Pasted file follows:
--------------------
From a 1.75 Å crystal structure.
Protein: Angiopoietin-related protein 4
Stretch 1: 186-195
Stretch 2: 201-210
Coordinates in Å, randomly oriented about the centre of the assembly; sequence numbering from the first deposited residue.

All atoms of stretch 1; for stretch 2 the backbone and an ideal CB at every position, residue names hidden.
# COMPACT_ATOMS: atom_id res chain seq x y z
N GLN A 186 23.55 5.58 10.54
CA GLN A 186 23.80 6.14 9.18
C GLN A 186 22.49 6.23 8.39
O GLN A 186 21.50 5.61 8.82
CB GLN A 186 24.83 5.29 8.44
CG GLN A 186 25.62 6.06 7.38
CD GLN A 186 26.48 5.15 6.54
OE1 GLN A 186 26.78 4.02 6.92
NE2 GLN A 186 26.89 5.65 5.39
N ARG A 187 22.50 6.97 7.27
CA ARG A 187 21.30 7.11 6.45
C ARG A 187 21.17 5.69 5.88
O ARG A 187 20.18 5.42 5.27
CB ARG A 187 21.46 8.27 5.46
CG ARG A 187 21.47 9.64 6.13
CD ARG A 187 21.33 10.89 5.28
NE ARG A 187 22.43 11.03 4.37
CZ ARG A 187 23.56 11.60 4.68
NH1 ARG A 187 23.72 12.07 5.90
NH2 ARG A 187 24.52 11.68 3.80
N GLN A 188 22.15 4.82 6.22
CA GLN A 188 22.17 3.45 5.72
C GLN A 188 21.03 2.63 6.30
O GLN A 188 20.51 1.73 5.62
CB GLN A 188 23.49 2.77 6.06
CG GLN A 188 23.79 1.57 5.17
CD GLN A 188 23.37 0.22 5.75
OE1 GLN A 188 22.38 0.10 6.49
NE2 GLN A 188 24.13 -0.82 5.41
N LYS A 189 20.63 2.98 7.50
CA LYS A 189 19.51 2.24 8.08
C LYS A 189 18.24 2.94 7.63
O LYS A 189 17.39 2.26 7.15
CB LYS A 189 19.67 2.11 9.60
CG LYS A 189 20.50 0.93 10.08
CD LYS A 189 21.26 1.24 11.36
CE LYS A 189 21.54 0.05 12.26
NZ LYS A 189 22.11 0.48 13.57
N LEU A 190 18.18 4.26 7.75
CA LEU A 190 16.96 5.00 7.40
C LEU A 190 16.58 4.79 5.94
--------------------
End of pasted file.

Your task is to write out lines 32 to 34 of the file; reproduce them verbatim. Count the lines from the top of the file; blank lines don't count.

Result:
CB GLN A 188 23.49 2.77 6.06
CG GLN A 188 23.79 1.57 5.17
CD GLN A 188 23.37 0.22 5.75